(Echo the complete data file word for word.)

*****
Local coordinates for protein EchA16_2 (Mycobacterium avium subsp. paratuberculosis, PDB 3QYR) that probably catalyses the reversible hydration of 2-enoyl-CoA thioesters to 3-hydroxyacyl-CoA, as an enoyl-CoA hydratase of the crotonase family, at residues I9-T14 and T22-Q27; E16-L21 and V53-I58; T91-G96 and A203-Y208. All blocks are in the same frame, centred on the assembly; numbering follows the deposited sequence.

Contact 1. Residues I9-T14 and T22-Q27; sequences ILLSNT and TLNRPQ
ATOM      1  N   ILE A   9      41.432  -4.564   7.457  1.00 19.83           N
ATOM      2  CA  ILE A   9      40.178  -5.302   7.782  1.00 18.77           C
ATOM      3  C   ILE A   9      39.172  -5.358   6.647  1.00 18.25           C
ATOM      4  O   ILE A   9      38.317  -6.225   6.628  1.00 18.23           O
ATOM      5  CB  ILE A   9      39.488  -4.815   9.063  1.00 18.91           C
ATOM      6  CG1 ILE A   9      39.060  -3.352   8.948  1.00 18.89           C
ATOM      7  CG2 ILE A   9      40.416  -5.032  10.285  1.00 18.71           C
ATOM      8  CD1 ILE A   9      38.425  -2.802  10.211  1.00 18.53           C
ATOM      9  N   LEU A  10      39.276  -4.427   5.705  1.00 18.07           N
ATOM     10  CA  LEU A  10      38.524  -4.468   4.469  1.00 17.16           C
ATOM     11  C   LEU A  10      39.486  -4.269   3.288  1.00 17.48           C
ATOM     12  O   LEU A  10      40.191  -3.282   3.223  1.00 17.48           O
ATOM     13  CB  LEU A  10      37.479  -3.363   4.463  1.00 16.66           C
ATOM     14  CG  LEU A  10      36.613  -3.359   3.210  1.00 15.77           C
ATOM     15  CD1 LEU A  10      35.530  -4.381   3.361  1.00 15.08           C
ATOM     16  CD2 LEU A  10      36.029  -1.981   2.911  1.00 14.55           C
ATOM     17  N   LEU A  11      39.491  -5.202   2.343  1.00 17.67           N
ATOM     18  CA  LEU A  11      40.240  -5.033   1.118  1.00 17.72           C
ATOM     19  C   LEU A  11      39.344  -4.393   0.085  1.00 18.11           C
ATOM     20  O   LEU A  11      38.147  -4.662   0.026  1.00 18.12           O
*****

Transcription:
Local coordinates for protein EchA16_2 (Mycobacterium avium subsp. paratuberculosis, PDB 3QYR) that probably catalyses the reversible hydration of 2-enoyl-CoA thioesters to 3-hydroxyacyl-CoA, as an enoyl-CoA hydratase of the crotonase family, at residues I9-T14 and T22-Q27; E16-L21 and V53-I58; T91-G96 and A203-Y208. All blocks are in the same frame, centred on the assembly; numbering follows the deposited sequence.

Contact 1. Residues I9-T14 and T22-Q27; sequences ILLSNT and TLNRPQ
ATOM      1  N   ILE A   9      41.432  -4.564   7.457  1.00 19.83           N
ATOM      2  CA  ILE A   9      40.178  -5.302   7.782  1.00 18.77           C
ATOM      3  C   ILE A   9      39.172  -5.358   6.647  1.00 18.25           C
ATOM      4  O   ILE A   9      38.317  -6.225   6.628  1.00 18.23           O
ATOM      5  CB  ILE A   9      39.488  -4.815   9.063  1.00 18.91           C
ATOM      6  CG1 ILE A   9      39.060  -3.352   8.948  1.00 18.89           C
ATOM      7  CG2 ILE A   9      40.416  -5.032  10.285  1.00 18.71           C
ATOM      8  CD1 ILE A   9      38.425  -2.802  10.211  1.00 18.53           C
ATOM      9  N   LEU A  10      39.276  -4.427   5.705  1.00 18.07           N
ATOM     10  CA  LEU A  10      38.524  -4.468   4.469  1.00 17.16           C
ATOM     11  C   LEU A  10      39.486  -4.269   3.288  1.00 17.48           C
ATOM     12  O   LEU A  10      40.191  -3.282   3.223  1.00 17.48           O
ATOM     13  CB  LEU A  10      37.479  -3.363   4.463  1.00 16.66           C
ATOM     14  CG  LEU A  10      36.613  -3.359   3.210  1.00 15.77           C
ATOM     15  CD1 LEU A  10      35.530  -4.381   3.361  1.00 15.08           C
ATOM     16  CD2 LEU A  10      36.029  -1.981   2.911  1.00 14.55           C
ATOM     17  N   LEU A  11      39.491  -5.202   2.343  1.00 17.67           N
ATOM     18  CA  LEU A  11      40.240  -5.033   1.118  1.00 17.72           C
ATOM     19  C   LEU A  11      39.344  -4.393   0.085  1.00 18.11           C
ATOM     20  O   LEU A  11      38.147  -4.662   0.026  1.00 18.12           O